PEOPLE Reporter: 'I Spoke to Nicole Brown Simpson's Family The Day After Her Murder — I Got Chills' (Exclusive)

PEOPLE's Johnny Dodd remembers the day he spoke to one of O.J. Simpson's ex-wife's grieving, and angry, sisters in the wake of the brutal killings

<p>Vinnie Zuffante/Getty</p>

Vinnie Zuffante/Getty

O.J. Simpson's death on April 10 reminded PEOPLE's Johnny Dodd of a reporting assignment to cover a crime in 1994. Nicole Brown Simpson, the former wife of Simpson, has been brutally murdered at her home in Los Angeles. Dodd sprung into action and, within hours, found his way to the front door of Nicole's family home. Here is the story of Dodd's first, chilling interview with one of her sisters.

I’d only been living in Los Angeles for a few months when my phone jingled to life way too early on the morning of June 13, 1994, just after sunrise. One of my editors in New York was calling. “There’s been a murder—OJ Simpson’s wife. Need you to get down to Laguna Beach fast and see if her family will talk to you."

At that point in my life, I always had a duffel bag packed because I was constantly hopping planes or racing off across California in my VW to cover all manner of stories, many of them grisly murders. By the time I got on the 405 highway and began heading south to where Nicole Brown Simpson’s family lived, I’d learned from radio reports that this murder—which took place less than a mile from my Santa Monica apartment—was about as grisly and awful as they come.

<p>Barry King/WireImage</p> O.J. Simpson, Nicole Brown Simpson, and their kids Sydney and Justin

Barry King/WireImage

O.J. Simpson, Nicole Brown Simpson, and their kids Sydney and Justin

Nearly an hour and a half later, I pulled up to the beachside gated community where Nicole had grown up and her parents still resided. A pack of reporters and TV crews were already camped out at entrance and after several hours there it seemed unlikely that anything fruitful was going to come by just waiting around.

Then I had an idea. One of my old college roommates was a surf bum-turned-landscaper who lived in the area. On the off chance that he might know someone who knew the Brown family, I found a payphone (this was before everyone carried cell phones), dialed his number and learned that he’d recently done work for the family.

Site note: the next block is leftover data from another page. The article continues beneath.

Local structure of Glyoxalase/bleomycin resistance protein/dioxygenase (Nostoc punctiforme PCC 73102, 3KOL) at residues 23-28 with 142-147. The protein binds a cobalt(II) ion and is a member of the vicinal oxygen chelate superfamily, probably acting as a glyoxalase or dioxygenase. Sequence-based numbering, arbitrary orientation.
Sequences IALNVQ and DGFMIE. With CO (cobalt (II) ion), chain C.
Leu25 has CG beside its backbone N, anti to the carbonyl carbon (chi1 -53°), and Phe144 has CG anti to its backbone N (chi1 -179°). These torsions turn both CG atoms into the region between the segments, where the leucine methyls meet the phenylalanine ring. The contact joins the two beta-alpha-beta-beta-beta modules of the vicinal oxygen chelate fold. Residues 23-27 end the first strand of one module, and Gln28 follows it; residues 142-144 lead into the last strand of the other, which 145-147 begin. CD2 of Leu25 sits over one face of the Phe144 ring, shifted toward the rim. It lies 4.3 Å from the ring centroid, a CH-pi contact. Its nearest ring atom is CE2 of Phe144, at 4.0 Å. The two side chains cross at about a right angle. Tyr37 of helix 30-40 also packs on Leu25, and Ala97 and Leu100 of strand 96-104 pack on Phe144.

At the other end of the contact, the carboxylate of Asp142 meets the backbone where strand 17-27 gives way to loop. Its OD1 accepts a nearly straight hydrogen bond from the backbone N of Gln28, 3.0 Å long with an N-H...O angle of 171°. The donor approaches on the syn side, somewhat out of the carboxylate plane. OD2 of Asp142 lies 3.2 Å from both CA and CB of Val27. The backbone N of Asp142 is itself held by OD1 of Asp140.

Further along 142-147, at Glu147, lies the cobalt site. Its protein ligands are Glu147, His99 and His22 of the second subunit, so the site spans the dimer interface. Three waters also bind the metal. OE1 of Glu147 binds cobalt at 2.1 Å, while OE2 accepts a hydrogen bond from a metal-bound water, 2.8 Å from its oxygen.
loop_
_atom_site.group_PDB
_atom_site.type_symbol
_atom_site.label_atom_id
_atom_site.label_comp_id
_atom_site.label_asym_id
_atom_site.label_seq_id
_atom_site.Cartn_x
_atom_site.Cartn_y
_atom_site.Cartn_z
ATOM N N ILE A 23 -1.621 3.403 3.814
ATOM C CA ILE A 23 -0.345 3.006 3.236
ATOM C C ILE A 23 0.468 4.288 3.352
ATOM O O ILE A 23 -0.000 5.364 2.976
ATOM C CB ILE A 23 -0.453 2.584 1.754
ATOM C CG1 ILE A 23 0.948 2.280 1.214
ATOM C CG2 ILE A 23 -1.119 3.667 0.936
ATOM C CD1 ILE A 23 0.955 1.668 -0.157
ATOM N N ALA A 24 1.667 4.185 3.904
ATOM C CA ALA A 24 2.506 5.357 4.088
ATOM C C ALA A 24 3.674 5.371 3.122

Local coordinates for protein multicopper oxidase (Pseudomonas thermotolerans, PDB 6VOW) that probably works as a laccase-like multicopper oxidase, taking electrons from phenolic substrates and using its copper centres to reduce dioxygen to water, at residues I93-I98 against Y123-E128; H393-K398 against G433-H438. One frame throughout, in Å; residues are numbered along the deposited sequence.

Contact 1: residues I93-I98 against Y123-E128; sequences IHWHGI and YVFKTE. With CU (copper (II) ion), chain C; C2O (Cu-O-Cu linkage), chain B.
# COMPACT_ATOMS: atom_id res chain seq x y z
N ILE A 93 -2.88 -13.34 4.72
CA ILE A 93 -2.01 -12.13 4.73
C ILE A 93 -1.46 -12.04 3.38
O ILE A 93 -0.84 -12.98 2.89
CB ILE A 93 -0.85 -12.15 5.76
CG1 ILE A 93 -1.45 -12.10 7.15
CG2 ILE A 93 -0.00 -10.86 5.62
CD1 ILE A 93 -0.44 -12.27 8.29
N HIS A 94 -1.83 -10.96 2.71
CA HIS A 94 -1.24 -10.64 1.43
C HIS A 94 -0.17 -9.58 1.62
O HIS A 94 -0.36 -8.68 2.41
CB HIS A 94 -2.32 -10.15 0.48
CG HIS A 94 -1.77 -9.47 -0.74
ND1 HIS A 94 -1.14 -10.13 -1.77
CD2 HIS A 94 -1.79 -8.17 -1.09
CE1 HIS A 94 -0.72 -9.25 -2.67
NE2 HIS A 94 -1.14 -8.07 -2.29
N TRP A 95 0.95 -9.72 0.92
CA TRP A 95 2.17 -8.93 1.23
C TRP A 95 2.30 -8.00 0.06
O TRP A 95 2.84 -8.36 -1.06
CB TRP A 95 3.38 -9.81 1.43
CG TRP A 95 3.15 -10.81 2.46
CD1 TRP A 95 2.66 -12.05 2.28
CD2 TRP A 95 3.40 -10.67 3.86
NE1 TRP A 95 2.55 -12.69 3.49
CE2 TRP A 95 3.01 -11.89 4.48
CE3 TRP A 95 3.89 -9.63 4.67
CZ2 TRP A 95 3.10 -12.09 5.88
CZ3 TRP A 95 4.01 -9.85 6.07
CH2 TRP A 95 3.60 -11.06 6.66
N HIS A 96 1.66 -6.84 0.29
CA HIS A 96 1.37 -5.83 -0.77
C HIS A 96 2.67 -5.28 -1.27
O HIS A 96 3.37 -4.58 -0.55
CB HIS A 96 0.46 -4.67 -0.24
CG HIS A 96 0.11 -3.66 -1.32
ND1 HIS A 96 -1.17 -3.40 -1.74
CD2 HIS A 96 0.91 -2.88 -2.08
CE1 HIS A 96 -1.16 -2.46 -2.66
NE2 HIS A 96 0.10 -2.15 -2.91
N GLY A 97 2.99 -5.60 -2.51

Related: O.J. Simpson Dead at 76 From Cancer, Family Announces

Before I knew it, he picked me up in his truck. Minutes later we were ushered past the sea of reporters by a security guard and I was knocking on the front door of the Brown family’s home. No one answered. So I scribbled a note on my business card asking them to call me and placed it on their doormat.

<p>DMI/The LIFE Picture Collection/Shutterstock</p> O. J. Simpson with children Justin and Sydney at Disneyland.

DMI/The LIFE Picture Collection/Shutterstock

O. J. Simpson with children Justin and Sydney at Disneyland.

Then I raced back to Los Angeles and sat by my office phone. Sure enough, early that evening one of Nicole’s sisters—after all these years I can’t remember which one—called. She was still in shock and sobbing from the news.

She told me that the only reason she was calling was to convey how much her 35-year-old sister loved being a mom and how she adored her two children. The call only lasted a couple minutes. Just before we hung up I felt compelled to tell her how I couldn’t comprehend the pain her family must be going through and wished her well.

Hearing that, her voice suddenly changed. Instead of trying to speak through her tears, she was seething with anger.

“Don’t you print this. Not yet,” she said. “But we know who did this and I hope he rots in hell.” Then she hung up.

I still remember sitting at my desk after the call ended with the phone pressed up against my ear and feeling chills run up my spine. It was clear that the mystery of who killed Nicole was no mystery for Nicole’s grieving family. And it wouldn't be long before the rest of the world learned who they were accusing—O.J. Simpson.

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